Effect of topical calcipotriol, betamethasone dipropionate and their combination in the treatment of localized vitiligo
Version of Record online: 27 JAN 2006
Journal of the European Academy of Dermatology and Venereology
Volume 20, Issue 3, pages 269–273, March 2006
How to Cite
Kumaran, M., Kaur, I. and Kumar, B. (2006), Effect of topical calcipotriol, betamethasone dipropionate and their combination in the treatment of localized vitiligo. Journal of the European Academy of Dermatology and Venereology, 20: 269–273. doi: 10.1111/j.1468-3083.2006.01420.x
- Issue online: 27 JAN 2006
- Version of Record online: 27 JAN 2006
- Received: 23 August 2004, accepted: 2 November 2004; DOI: 10.1111/j.1468-3083.2006.01420.x
- betamethasone dipropionate;
- localized vitiligo
Background Treatment of vitiligo is a challenge. Steroids are known to be effective but are associated with serious adverse effects. Many uncontrolled studies have shown calcipotriol to be a promising therapeutic modality in vitiligo.
Objective To conduct a randomized trial to evaluate the effect of topical calcipotriol ointment (0.005%) and betamethasone dipropionate (0.05%) cream, given alone or in combination, in treatment of localized vitiligo.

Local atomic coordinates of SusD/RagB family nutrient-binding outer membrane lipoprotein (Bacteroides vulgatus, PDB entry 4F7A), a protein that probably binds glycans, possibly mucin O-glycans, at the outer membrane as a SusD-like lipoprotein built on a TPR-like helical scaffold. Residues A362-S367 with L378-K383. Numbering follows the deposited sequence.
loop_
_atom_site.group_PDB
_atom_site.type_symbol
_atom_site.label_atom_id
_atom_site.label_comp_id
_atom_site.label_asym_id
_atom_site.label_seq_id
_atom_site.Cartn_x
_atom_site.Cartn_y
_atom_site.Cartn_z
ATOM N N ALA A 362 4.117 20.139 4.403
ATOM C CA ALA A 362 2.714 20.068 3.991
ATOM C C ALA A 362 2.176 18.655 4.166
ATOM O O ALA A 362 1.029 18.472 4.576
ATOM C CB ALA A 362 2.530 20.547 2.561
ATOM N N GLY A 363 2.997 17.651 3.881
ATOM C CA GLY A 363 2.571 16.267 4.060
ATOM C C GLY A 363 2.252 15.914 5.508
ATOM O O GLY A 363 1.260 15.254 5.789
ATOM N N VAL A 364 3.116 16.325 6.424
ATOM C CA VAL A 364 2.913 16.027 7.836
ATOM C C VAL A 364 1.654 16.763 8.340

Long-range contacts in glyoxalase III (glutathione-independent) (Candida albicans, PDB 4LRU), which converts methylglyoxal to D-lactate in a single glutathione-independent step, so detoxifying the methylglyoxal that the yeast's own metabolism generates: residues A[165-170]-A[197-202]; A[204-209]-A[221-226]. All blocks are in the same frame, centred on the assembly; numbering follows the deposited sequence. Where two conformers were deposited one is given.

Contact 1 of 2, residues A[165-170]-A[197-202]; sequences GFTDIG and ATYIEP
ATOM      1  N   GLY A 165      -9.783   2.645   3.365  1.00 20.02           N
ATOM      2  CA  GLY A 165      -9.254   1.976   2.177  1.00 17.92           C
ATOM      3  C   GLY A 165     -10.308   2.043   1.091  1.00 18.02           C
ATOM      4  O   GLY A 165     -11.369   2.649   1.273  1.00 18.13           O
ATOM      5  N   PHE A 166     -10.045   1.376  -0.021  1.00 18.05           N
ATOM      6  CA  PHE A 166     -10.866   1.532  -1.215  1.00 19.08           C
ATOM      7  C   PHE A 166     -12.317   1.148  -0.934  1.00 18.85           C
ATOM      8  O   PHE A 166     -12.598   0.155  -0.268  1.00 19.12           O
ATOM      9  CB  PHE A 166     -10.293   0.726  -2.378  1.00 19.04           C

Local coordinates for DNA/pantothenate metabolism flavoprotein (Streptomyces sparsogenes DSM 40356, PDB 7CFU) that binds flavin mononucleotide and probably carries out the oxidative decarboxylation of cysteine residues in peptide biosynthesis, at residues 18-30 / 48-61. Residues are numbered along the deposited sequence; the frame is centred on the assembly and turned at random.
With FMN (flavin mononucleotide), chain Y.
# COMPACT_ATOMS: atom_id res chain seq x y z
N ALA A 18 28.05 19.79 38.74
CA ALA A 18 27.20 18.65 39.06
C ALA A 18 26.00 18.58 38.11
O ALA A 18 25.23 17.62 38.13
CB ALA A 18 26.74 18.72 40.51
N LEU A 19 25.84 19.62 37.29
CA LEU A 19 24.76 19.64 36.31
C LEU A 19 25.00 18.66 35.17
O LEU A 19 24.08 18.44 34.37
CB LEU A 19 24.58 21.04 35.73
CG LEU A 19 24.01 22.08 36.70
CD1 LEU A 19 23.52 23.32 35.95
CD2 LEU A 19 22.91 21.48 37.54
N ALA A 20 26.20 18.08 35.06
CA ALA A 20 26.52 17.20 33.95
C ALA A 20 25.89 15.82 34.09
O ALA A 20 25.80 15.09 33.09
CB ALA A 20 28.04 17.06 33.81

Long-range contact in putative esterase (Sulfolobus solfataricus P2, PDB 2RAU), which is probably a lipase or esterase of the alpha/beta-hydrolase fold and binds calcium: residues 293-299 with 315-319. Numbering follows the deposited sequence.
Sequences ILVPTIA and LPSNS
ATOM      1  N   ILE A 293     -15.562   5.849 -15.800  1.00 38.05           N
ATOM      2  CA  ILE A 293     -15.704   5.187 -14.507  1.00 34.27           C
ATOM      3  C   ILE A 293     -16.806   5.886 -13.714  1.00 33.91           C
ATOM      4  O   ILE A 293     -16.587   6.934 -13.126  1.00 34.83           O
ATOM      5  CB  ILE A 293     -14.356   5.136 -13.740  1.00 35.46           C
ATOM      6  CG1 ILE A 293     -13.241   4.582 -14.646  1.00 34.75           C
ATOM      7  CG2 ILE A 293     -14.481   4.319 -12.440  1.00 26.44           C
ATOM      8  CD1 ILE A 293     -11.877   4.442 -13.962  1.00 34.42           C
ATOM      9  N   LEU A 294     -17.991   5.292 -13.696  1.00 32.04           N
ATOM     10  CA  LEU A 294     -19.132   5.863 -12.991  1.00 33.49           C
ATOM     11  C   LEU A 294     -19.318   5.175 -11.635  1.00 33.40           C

Methods Forty-nine patients with vitiligo affecting 5% of their skin were recruited. Patients were randomized into three groups. Group I patients were treated with betamethasone dipropionate (0.05%) cream twice daily. Group II patients were treated with calcipotriol ointment (0.005%) twice daily, and group III with betamethasone dipropionate (0.05%) in the morning and calcipotriol (0.005%) in the evening.
Results Forty-five patients completed the study period of 3 months with 15 patients in each group. No patient achieved excellent (> 75%) pigmentation. Marked (50% to 75%) repigmentation was observed in 2 (13.3%), 1 (6.7%) and 4 (26.7%) patients in groups I, II and III, respectively. Moderate (25–50%) repigmentation was observed in 7 (46.7%), 5 (33.3%) and 7 (46.7%) patients in groups I, II and III, respectively. Patients with < 25% pigmentation were termed as minimal pigmentation or no response. The mean time for initial pigmentation to appear was 9.04 ± 2.0 weeks in group I, 10.18 ± 1.6 weeks in group II and 5.17 ± 2.4 weeks in group III (P < 0.01). The acquired pigmentation in the lesions was more stable in group III as compared with patients in groups II and I (P < 0.01). Side-effects in the form of atrophy and lesional burning sensations were more common in group I when compared with groups II and III (P < 0.05).
Conclusion Combined therapy appeared to give a significantly faster onset of repigmentation along with better stability of the achieved pigmentation and with lesser number of side-effects.